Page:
“It’s been such a rewarding experience,” she says. “I really think that this is the best thing that I do in my life: meeting and working with these wonderful young people.”
Another of the interns was Samia McEachin AB ’18, BSHP ’18. She interned at GNYHA two summers ago, graduated last summer with a degree in health promotion, and started her job as a project manager for emergency preparedness with GNYHA in January.
In the years since Superstorm Sandy caused billions of dollars of damage to the New York area, emergency preparedness has taken on increased importance. For instance, with a mild late-afternoon February snowstorm on the way, McEachin spent the morning in a conference call with dozens of hospital administrators making sure they were ready should there be any weather-
related traffic injuries or problems.
Day-to-day responsibilities mean that Waltman and McEachin don’t get to see as much of each other as they did during her internship, but the mentee knows her mentor isn’t far away.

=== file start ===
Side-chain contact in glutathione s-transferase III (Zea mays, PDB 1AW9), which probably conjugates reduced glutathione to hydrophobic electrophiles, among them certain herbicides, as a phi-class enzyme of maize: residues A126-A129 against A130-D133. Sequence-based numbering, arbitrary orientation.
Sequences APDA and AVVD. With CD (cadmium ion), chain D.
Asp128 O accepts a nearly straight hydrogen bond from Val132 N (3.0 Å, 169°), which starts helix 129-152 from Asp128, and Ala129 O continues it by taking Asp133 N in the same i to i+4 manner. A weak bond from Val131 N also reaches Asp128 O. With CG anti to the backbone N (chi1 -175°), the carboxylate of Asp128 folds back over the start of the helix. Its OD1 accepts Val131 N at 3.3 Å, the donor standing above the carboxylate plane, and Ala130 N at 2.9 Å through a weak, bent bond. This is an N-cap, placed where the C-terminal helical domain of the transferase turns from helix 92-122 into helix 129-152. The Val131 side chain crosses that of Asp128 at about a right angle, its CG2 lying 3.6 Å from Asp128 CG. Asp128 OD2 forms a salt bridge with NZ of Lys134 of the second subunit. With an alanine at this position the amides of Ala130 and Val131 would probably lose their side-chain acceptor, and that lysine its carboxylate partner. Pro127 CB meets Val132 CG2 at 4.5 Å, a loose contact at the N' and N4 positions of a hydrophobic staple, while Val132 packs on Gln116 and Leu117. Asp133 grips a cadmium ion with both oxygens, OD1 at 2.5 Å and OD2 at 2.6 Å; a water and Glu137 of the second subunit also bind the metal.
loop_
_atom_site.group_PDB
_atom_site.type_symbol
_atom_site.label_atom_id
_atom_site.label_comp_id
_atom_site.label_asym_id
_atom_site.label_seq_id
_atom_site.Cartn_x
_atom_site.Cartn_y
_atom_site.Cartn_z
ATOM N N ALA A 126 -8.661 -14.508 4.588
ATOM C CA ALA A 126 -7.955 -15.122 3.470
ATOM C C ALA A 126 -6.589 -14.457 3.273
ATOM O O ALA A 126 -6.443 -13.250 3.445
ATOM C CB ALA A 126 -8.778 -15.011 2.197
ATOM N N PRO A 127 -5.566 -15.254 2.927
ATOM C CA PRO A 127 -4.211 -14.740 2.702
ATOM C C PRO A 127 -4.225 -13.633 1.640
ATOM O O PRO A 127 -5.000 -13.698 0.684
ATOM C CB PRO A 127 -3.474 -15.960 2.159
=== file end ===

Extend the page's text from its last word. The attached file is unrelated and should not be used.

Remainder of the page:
“It’s invaluable having mentors to guide you and also give you the freedom to explore something that interests you,” McEachin says.
Waltman’s dedication to helping the next generation has not gone unnoticed in Athens. In 2017, she received the Blue Key Service Award, one of the highest honors given to a member of the UGA community.
“It’s fascinating when you receive an honor for what you think is just the right thing to do, which is give back to your school,” says Waltman, who also serves on the UGA Foundation Board of Trustees. “I am made better and richer by being able to work with people like Samia and Eytan.”